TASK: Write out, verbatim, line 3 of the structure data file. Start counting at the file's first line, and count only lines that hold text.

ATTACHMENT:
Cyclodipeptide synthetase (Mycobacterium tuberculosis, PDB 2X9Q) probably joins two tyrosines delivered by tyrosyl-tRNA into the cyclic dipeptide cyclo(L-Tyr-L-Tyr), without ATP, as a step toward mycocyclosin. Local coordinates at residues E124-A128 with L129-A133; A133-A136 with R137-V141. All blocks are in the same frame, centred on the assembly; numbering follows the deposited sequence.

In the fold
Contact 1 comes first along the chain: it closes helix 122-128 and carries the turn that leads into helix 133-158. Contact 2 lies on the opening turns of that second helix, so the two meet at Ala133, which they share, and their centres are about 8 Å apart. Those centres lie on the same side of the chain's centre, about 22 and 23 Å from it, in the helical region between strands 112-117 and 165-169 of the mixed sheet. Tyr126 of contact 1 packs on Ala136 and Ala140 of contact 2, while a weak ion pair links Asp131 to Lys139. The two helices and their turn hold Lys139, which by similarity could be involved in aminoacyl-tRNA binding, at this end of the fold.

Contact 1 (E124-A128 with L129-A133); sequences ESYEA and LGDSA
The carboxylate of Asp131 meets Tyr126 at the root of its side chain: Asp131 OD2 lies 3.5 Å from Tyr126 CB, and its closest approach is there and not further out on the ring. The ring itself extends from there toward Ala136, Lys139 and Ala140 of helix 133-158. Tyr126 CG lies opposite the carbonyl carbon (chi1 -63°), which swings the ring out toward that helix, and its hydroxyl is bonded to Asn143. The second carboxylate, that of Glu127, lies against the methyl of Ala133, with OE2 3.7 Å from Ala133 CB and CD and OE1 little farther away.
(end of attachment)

Contact 1 comes first along the chain: it closes helix 122-128 and carries the turn that leads into helix 133-158. Contact 2 lies on the opening turns of that second helix, so the two meet at Ala133, which they share, and their centres are about 8 Å apart. Those centres lie on the same side of the chain's centre, about 22 and 23 Å from it, in the helical region between strands 112-117 and 165-169 of the mixed sheet. Tyr126 of contact 1 packs on Ala136 and Ala140 of contact 2, while a weak ion pair links Asp131 to Lys139. The two helices and their turn hold Lys139, which by similarity could be involved in aminoacyl-tRNA binding, at this end of the fold.